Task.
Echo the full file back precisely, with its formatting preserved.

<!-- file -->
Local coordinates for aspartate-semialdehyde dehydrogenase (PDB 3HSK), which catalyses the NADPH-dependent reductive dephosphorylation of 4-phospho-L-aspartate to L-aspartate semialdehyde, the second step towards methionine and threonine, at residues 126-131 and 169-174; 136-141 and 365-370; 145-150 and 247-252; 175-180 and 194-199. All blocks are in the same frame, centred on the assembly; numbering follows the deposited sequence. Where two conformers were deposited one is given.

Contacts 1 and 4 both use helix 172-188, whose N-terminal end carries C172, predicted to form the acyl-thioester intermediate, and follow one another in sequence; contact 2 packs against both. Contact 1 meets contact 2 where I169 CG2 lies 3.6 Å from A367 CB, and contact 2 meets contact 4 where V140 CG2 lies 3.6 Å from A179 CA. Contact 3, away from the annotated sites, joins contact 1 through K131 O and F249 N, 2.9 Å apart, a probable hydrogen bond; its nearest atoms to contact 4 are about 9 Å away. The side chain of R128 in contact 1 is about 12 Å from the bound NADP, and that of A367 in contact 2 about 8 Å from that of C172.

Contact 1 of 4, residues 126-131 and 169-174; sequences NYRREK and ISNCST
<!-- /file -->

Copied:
Local coordinates for aspartate-semialdehyde dehydrogenase (PDB 3HSK), which catalyses the NADPH-dependent reductive dephosphorylation of 4-phospho-L-aspartate to L-aspartate semialdehyde, the second step towards methionine and threonine, at residues 126-131 and 169-174; 136-141 and 365-370; 145-150 and 247-252; 175-180 and 194-199. All blocks are in the same frame, centred on the assembly; numbering follows the deposited sequence. Where two conformers were deposited one is given.

Contacts 1 and 4 both use helix 172-188, whose N-terminal end carries C172, predicted to form the acyl-thioester intermediate, and follow one another in sequence; contact 2 packs against both. Contact 1 meets contact 2 where I169 CG2 lies 3.6 Å from A367 CB, and contact 2 meets contact 4 where V140 CG2 lies 3.6 Å from A179 CA. Contact 3, away from the annotated sites, joins contact 1 through K131 O and F249 N, 2.9 Å apart, a probable hydrogen bond; its nearest atoms to contact 4 are about 9 Å away. The side chain of R128 in contact 1 is about 12 Å from the bound NADP, and that of A367 in contact 2 about 8 Å from that of C172.

Contact 1 of 4, residues 126-131 and 169-174; sequences NYRREK and ISNCST